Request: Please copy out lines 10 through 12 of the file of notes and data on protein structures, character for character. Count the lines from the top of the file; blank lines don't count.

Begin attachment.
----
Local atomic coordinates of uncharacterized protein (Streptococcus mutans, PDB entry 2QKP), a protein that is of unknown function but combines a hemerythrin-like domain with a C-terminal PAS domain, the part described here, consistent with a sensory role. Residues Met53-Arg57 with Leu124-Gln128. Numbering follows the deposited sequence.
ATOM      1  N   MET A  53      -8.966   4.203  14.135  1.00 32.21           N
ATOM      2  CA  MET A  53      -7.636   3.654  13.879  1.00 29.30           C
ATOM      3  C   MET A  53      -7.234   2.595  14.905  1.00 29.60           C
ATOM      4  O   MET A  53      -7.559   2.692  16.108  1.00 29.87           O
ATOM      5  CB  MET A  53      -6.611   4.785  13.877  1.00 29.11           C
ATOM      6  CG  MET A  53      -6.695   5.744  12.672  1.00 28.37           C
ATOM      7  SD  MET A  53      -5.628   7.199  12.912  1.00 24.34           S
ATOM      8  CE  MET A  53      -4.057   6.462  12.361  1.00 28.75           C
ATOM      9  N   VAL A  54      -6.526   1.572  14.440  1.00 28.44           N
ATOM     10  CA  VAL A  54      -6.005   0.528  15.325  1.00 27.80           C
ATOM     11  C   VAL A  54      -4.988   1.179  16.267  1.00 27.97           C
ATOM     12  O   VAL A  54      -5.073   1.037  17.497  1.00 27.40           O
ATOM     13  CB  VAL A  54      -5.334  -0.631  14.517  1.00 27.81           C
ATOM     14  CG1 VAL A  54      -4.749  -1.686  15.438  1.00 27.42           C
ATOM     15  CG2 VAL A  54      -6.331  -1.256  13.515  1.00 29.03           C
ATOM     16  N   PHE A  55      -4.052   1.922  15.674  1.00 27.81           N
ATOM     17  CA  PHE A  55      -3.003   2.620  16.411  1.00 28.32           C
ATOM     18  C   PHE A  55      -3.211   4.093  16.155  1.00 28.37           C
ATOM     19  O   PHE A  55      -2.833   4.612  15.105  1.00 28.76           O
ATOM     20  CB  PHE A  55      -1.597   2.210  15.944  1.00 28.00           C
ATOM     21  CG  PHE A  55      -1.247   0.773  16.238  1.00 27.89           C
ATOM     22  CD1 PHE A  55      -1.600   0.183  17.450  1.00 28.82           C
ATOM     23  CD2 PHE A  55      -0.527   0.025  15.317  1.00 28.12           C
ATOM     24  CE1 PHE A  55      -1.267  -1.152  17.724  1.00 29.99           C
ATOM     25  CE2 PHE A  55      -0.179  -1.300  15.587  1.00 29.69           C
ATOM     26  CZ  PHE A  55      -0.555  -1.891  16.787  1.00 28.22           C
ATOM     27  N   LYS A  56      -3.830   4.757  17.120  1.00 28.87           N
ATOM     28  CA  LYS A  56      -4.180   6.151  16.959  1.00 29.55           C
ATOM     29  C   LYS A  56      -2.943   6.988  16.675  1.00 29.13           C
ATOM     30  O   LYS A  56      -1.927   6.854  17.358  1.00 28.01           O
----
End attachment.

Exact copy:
ATOM      9  N   VAL A  54      -6.526   1.572  14.440  1.00 28.44           N
ATOM     10  CA  VAL A  54      -6.005   0.528  15.325  1.00 27.80           C
ATOM     11  C   VAL A  54      -4.988   1.179  16.267  1.00 27.97           C